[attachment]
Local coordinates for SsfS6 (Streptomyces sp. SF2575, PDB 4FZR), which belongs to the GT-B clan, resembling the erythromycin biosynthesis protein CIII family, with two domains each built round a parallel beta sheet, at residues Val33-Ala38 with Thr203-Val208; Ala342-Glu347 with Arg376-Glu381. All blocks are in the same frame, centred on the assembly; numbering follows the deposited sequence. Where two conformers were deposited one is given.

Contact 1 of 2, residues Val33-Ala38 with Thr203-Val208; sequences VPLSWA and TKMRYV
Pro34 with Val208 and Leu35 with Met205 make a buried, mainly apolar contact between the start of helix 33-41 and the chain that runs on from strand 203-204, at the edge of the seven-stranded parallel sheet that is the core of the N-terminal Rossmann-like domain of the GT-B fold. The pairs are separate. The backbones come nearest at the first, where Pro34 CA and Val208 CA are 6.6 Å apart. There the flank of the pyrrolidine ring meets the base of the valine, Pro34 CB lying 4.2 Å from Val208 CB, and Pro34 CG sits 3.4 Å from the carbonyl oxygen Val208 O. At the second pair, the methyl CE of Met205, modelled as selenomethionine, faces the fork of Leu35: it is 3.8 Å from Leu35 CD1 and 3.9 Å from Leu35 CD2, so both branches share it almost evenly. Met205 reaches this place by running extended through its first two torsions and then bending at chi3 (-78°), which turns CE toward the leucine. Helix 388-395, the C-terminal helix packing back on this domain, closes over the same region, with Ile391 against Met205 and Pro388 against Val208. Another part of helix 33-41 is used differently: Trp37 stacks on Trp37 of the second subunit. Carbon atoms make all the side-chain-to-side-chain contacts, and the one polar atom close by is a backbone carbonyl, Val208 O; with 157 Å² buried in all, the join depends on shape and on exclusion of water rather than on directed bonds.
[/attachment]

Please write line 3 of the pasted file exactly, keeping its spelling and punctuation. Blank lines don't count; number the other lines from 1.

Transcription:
Pro34 with Val208 and Leu35 with Met205 make a buried, mainly apolar contact between the start of helix 33-41 and the chain that runs on from strand 203-204, at the edge of the seven-stranded parallel sheet that is the core of the N-terminal Rossmann-like domain of the GT-B fold. The pairs are separate. The backbones come nearest at the first, where Pro34 CA and Val208 CA are 6.6 Å apart. There the flank of the pyrrolidine ring meets the base of the valine, Pro34 CB lying 4.2 Å from Val208 CB, and Pro34 CG sits 3.4 Å from the carbonyl oxygen Val208 O. At the second pair, the methyl CE of Met205, modelled as selenomethionine, faces the fork of Leu35: it is 3.8 Å from Leu35 CD1 and 3.9 Å from Leu35 CD2, so both branches share it almost evenly. Met205 reaches this place by running extended through its first two torsions and then bending at chi3 (-78°), which turns CE toward the leucine. Helix 388-395, the C-terminal helix packing back on this domain, closes over the same region, with Ile391 against Met205 and Pro388 against Val208. Another part of helix 33-41 is used differently: Trp37 stacks on Trp37 of the second subunit. Carbon atoms make all the side-chain-to-side-chain contacts, and the one polar atom close by is a backbone carbonyl, Val208 O; with 157 Å² buried in all, the join depends on shape and on exclusion of water rather than on directed bonds.